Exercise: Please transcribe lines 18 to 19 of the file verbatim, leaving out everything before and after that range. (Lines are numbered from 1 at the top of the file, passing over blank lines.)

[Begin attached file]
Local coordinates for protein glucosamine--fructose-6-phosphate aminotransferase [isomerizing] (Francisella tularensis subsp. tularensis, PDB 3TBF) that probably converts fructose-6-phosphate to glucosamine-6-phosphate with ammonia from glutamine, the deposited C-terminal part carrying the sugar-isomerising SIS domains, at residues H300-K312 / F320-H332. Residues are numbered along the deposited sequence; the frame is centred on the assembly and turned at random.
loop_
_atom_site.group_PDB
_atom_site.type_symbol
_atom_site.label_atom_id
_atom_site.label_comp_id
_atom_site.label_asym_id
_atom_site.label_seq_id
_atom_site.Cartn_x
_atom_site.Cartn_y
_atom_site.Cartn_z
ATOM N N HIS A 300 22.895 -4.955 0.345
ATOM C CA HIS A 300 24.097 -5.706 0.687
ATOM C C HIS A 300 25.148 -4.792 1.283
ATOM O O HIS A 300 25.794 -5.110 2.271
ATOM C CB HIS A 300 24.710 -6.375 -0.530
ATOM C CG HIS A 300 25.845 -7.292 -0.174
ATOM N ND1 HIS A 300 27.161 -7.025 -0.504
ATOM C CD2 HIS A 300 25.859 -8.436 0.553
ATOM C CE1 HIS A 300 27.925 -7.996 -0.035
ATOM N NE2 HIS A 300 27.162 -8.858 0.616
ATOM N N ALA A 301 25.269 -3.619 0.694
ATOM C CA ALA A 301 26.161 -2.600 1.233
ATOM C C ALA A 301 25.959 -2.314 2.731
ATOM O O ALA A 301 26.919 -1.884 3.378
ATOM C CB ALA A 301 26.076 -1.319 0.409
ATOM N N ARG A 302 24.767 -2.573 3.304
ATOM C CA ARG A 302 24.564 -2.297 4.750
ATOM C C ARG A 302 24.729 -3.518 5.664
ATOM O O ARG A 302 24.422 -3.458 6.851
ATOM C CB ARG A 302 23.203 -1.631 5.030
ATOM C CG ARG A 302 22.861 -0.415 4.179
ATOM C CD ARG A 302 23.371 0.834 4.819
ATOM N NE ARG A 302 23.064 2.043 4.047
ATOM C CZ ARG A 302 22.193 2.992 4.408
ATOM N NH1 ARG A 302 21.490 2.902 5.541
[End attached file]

ATOM N ND1 HIS A 300 27.161 -7.025 -0.504
ATOM C CD2 HIS A 300 25.859 -8.436 0.553